Baker, R.J. 1999. Minnesota Loon Monitoring Program: 1994-1999. In: The Common Loon: population status and fall migration in Minnesota, Svingen, P.H. and A.X. Hertzel (eds.). M.O.U. Occasional Papers: Number 3. 8 pp.
The Minnesota Loon Monitoring Program (MLMP) is a long-term project of the Minnesota Department of Natural Resources Nongame Wildlife Program. Since 1994, nearly 1000 volunteer observers have annually gathered information about Common Loons in six 100-lake regions, or "index areas" of the state. The data these generous citizens collect provide the Nongame Wildlife Program with an early warning system for detecting changes in the numbers of these birds and the health of their lake habitats in Minnesota. In addition to reporting information about loons and habitat quality, observers also report on the presence of Canada geese on the lakes they survey.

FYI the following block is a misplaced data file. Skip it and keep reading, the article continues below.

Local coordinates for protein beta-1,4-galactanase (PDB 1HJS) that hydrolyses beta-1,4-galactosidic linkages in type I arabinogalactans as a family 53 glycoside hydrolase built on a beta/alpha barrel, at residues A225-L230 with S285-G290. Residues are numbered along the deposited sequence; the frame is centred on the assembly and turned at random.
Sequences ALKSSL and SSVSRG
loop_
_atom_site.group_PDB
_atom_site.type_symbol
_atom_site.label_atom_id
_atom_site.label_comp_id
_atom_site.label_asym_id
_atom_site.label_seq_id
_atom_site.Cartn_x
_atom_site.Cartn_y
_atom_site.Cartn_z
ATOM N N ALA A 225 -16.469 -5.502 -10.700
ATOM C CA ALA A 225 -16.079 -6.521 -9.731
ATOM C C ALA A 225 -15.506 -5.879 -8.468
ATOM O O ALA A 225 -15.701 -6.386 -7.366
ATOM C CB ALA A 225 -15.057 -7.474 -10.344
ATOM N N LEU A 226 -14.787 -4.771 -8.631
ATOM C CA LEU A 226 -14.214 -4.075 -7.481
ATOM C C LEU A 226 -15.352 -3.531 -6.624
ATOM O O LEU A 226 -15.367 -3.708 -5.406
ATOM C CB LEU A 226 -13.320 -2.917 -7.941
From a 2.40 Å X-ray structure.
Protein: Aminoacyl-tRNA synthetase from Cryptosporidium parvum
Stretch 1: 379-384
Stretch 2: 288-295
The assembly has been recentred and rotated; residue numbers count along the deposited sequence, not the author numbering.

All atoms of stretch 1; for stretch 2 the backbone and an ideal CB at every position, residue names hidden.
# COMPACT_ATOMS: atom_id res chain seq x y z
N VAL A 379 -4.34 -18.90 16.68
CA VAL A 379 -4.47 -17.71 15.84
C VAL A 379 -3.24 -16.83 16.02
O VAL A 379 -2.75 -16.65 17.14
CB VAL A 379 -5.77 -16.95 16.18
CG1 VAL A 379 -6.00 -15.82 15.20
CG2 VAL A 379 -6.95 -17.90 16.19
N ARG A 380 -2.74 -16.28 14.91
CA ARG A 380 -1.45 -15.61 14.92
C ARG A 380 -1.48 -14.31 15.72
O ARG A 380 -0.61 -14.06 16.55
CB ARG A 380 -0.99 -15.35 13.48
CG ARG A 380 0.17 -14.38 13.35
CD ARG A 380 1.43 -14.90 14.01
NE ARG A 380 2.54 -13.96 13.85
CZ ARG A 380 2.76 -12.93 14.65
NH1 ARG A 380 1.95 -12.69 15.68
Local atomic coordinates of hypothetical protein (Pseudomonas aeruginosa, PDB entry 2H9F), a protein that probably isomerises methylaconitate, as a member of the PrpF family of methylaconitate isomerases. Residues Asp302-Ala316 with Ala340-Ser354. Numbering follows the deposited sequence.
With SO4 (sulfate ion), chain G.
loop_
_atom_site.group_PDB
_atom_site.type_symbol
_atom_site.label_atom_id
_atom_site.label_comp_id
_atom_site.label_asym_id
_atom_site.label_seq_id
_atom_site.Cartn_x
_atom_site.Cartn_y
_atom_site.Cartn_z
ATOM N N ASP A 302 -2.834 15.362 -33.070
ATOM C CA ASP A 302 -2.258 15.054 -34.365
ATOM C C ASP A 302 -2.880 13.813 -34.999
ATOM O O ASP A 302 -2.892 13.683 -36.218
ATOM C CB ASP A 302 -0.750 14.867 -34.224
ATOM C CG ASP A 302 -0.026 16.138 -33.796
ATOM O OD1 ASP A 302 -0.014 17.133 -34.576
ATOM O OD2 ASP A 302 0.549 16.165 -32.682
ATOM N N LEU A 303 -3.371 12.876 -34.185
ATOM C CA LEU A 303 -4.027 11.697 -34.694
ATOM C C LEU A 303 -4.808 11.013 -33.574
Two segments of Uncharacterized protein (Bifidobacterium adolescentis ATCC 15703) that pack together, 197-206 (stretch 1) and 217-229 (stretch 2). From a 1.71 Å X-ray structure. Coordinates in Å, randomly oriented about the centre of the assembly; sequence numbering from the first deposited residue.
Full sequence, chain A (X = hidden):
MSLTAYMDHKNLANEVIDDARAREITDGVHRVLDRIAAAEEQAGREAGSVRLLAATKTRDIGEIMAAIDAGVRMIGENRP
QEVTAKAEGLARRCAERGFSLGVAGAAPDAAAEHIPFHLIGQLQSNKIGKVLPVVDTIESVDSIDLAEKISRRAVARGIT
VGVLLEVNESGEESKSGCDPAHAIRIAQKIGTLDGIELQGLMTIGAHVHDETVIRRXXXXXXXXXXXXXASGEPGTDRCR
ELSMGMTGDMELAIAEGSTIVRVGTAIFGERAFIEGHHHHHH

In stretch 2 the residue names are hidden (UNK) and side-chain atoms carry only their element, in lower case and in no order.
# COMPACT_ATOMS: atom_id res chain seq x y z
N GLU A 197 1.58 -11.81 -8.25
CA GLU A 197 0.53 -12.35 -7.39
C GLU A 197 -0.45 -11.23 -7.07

An analysis of six years of MLMP data indicates that MinnesotaÂ’s Common Loon population remains healthy in both number of adults and number of juveniles observed within the index areas. Indeed, data from the Becker index area indicate a slight, but significant increase in that area's loon population. The abundance of loons varies greatly across the state, and is lowest in the southwestern (Kandiyohi and Otter Tail) and northeastern (Cook/Lake) index areas, and highest in the north central (Itasca) index area. The number of juveniles per two adults seen, a measure of reproductive success, also varies among index areas, but appears to be highest in the southwestern (Kandiyohi) index area and lowest in the northeastern (Cook/Lake) index area. Finally, data on Canada Goose abundance illustrate a dramatic increase in the southwestern (Kandiyohi and Otter Tail) index areas, but stable populations elsewhere.
The value of MLMP data is widely recognized by Minnesota's biologists and planners, and its results have been incorporated into several summaries of statewide ecological health, including Minnesota Milestones, Minnesota Environmental Indicators Initiative, and Water Management 2000. The Nongame Wildlife Program hopes to continue this effort into the future.